Updates for Second Generation BTK Inhibitors in R/R Mantle Cell Lymphoma

April 15, 2021
Kristen Coppock, MA, Managing Editor

Selection of any BTK inhibitors for mantle cell lymphoma should consider factors such as cardiovascular or bleeding risks, predisposition for gastrointestinal adverse effects, and potential medication nonadherence.

Second generation Bruton’s tyrosine kinase (BTK) inhibitors showed promise for patients with relapsed/refractory (R/R) mantle cell lymphoma (MCL) in short-term follow up, as well as fewer off-target adverse effects (AEs), according to Andrea LeVoir, PharmD, BCOP, a clinical pharmacy specialist in lymphoma for Memorial Sloan Kettering Cancer Center. LeVoir presented data supporting these results on Thursday at the virtual Hematology/Oncology Pharmacy Association Annual Conference 2021.

Approximately 3% of newly diagnosed non-Hodgkin lymphomas with both indolent and aggressive presentations are MCL, LeVoir said. The session compared primary literature for BTK inhibitors in the treatment of R/R MCL with a focus on second generation agents.

According to LeVoir, second-line treatment was previously based on the duration of response to front-line therapy; however current practice guidelines for second-line treatment of R/R MCL recommend initiation of BTK or lenalidomide-based therapy for all patients.

“BTK is commonly overexpressed in MCL, which leads to enhanced survival and reduced apoptosis,” LeVoir said.

She first discussed ibrutinib (Imbruvica; Pharmacyclics and Janssen), an oral BTK inhibitor indicated for the treatment of adult patients with MCL, who have received at least 1 prior therapy.

Data pooled from the PCYC-1104-CA (NCT01236391), phase 2 SPARK, and phase 3 RAY studies support the use of ibrutinib (Imbruvica; Pharmacyclics and Janssen). Prolonged progression-free survival (PFS; median 12.8 months) and overall survival (OS; 25 months) in patients with R/R MCL were consistently high with ibrutinib. The pooled studies also showed overall response rate (ORR) at 66% (CR 20%, PR 46%).

“Patients who were treated earlier in therapy may have had better outcomes,” LeVoir added.

LeVoir said no unexpected late toxicities occurred in patients over the 7-year period included in the pooled analysis; however hematologic toxicities occurred in roughly 15%-20% of patients, including neutropenia, thrombocytopenia, and anemia.

“Diarrhea was still a prominent nonhematologic toxicity, with roughly 40% of patients experiencing any grade. Six percent of patients experienced atrial fibrillation of grade 3 or higher, and 5% of patients experienced major bleeding of grade 3 or greater,” LeVoir said.

According to LeVoir, another analysis evaluated the outcomes of ibrutinib compared to prior regiment. Investigators found that patients who used ibrutinib with 1 prior line of therapy who achieved CR had the best outcomes. Patients using ibrutinib with 1 prior line of therapy showed median PFS of 25 months and median OS of 62 months.

Although patients have durable responses to ibrutinib and no unexpected toxicities were shown in these studies, LeVoir said, secondary and primary resistance to ibrutinib can occur, with mechanisms of resistance not yet fully understood.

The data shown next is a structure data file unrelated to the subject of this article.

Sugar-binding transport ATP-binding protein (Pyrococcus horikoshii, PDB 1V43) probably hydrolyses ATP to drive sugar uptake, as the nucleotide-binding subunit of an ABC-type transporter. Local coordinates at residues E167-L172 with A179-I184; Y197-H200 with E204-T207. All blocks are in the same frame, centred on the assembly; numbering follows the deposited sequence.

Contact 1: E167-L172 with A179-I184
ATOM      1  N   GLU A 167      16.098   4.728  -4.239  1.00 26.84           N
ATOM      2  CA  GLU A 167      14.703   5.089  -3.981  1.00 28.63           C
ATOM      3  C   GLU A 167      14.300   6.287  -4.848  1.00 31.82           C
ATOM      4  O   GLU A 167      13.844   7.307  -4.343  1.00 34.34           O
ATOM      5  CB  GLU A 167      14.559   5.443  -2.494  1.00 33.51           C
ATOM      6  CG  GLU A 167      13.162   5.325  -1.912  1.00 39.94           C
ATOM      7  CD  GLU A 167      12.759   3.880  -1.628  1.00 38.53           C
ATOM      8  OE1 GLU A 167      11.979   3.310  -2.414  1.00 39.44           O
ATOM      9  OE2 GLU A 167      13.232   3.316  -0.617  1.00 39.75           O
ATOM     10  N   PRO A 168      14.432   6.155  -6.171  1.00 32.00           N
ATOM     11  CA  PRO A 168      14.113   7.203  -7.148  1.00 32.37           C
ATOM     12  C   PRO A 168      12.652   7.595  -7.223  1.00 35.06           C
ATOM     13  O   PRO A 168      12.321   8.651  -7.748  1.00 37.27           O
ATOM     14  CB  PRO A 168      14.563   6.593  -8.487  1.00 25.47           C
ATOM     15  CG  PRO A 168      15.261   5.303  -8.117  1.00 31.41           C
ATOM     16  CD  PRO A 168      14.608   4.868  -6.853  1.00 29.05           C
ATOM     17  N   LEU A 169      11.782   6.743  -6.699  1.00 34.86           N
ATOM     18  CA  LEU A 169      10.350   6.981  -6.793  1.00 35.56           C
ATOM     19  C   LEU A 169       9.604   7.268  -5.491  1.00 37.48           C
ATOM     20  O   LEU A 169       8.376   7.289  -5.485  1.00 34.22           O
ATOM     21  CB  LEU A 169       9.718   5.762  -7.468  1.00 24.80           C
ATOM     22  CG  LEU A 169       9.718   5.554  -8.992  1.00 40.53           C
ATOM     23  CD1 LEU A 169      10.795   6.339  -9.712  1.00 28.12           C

There are currently 2 FDA-approved, second-generation BTK inhibitors on the market: acalabrutinib (Calquence; AstraZeneca) and zanubrutinib (Brukinsa; BeiGene).

“Both exhibit irreversible BTK inhibition, like ibrutinib, but they are able to bind to both the C481 and C481S residues,” LeVoir said. “These agents were designed to be more potent and to have less off-site targets that could lead to some of the less tolerable ibrutinib side effects.”

According to LeVoir, the second-generation BTK inhibitors have minimal binding to TEC and epidermal growth factor receptors, which theoretically limit bleeding, and gastrointestinal and dermatological toxicity, respectively.

In 2020, the ACE-LY-004 (NCT02213926) trial demonstrated ORR of 81% (CR 48%; PR 33%), and PFS of 37.2% at 36 months. The trial’s OS at 36 months was 60.5%, but final OS results were not yet available. The trial also showed that acalabrutinib produces prolonged durations of responses with a more tolerable AE profile than ibrutinib.

“Diarrhea was still a prominent nonhematologic toxicity, with roughly 31% of patients experiencing any grade of diarrhea and 13% experiencing grade 3 or greater,” LeVoir said.

Although there were no instances reported for atrial fibrillation, 8% experienced cardiac AEs, including 2% of patients experiencing grade 3 or greater. Additionally, 31% of patients experienced bleeding, including 1 instance of grade 3 or greater.

The BGB-3111-206 (NCT03206970) study showed results with zanubrutinib that were similar to the ORR and PFS for acalabrutinib. Data updated in 2019 demonstrated 83.7% ORR (CR 77.9%; PR 5.8%), and PFS of 72.1% at 15 months, with OS not reported.

Data for adverse events reported with zanubrutinib include bleeding (25.6% with 0 grade 3 or greater), diarrhea (15.1% with 0 grade 3 or greater), and hypertension (15.1%, including 3.5% grade 3 or greater).

According to LeVoir, selection of any BTK inhibitors should consider factors such as cardiovascular or bleeding risks, and predisposition for gastrointestinal AEs, as well as potential medication nonadherence with a twice-daily dosing schedule.

REFERENCES

From ACE-LY-004 to Zuma-2: focused updates in relapsed/refractory mantle cell lymphoma. Presented at: Hematology/Oncology Pharmacy Association Annual Conference 2021; virtual. April 15, 2021.